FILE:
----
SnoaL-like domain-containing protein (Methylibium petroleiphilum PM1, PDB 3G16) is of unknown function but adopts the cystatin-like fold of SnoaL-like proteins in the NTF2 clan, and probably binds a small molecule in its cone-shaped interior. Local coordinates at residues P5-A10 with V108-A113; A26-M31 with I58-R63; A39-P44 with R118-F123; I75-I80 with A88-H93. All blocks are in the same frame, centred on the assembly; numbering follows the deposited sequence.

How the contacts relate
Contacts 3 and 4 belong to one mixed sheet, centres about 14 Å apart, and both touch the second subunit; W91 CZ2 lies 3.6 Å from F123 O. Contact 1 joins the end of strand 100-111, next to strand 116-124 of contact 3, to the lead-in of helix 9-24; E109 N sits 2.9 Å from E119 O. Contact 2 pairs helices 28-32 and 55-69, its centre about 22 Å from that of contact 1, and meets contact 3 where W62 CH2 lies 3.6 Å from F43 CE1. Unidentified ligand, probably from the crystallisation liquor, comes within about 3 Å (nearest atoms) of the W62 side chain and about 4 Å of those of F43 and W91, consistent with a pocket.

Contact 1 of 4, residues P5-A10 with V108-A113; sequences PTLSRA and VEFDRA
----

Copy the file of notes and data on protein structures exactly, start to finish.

SnoaL-like domain-containing protein (Methylibium petroleiphilum PM1, PDB 3G16) is of unknown function but adopts the cystatin-like fold of SnoaL-like proteins in the NTF2 clan, and probably binds a small molecule in its cone-shaped interior. Local coordinates at residues P5-A10 with V108-A113; A26-M31 with I58-R63; A39-P44 with R118-F123; I75-I80 with A88-H93. All blocks are in the same frame, centred on the assembly; numbering follows the deposited sequence.

How the contacts relate
Contacts 3 and 4 belong to one mixed sheet, centres about 14 Å apart, and both touch the second subunit; W91 CZ2 lies 3.6 Å from F123 O. Contact 1 joins the end of strand 100-111, next to strand 116-124 of contact 3, to the lead-in of helix 9-24; E109 N sits 2.9 Å from E119 O. Contact 2 pairs helices 28-32 and 55-69, its centre about 22 Å from that of contact 1, and meets contact 3 where W62 CH2 lies 3.6 Å from F43 CE1. Unidentified ligand, probably from the crystallisation liquor, comes within about 3 Å (nearest atoms) of the W62 side chain and about 4 Å of those of F43 and W91, consistent with a pocket.

Contact 1 of 4, residues P5-A10 with V108-A113; sequences PTLSRA and VEFDRA